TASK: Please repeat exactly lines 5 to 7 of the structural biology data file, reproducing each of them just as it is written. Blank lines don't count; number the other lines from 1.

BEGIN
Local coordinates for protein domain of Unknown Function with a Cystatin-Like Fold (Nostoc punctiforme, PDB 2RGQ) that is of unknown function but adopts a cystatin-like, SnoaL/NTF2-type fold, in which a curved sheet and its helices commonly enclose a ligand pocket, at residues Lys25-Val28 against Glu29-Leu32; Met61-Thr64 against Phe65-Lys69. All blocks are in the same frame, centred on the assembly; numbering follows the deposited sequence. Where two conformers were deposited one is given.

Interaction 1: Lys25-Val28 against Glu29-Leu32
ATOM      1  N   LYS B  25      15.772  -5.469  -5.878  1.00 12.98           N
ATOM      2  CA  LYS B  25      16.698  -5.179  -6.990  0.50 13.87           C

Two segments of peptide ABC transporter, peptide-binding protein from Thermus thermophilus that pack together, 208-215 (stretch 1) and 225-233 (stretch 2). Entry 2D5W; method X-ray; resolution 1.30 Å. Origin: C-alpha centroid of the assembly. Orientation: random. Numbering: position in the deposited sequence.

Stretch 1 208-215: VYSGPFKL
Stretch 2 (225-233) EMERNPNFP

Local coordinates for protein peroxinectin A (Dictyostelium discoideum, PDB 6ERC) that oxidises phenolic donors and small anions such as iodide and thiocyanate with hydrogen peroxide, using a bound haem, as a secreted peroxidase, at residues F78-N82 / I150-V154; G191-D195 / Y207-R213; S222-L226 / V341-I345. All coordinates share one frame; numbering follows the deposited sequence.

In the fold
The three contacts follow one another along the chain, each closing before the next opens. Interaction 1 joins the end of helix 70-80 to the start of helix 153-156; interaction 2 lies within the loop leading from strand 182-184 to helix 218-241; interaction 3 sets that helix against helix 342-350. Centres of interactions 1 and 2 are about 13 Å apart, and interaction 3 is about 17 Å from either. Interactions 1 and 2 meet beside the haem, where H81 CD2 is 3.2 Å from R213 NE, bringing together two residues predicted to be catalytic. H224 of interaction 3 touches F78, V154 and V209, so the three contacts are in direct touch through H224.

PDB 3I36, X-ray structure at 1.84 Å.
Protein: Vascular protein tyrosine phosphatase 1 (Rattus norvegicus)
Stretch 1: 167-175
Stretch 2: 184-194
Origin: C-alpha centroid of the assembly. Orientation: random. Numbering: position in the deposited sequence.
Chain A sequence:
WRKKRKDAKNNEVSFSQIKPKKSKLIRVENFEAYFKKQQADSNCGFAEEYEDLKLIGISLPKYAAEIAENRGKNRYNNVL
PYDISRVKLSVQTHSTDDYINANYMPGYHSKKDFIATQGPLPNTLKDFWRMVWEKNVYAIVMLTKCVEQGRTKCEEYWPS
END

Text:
Two segments of peptide ABC transporter, peptide-binding protein from Thermus thermophilus that pack together, 208-215 (stretch 1) and 225-233 (stretch 2). Entry 2D5W; method X-ray; resolution 1.30 Å. Origin: C-alpha centroid of the assembly. Orientation: random. Numbering: position in the deposited sequence.

Stretch 1 208-215: VYSGPFKL
Stretch 2 (225-233) EMERNPNFP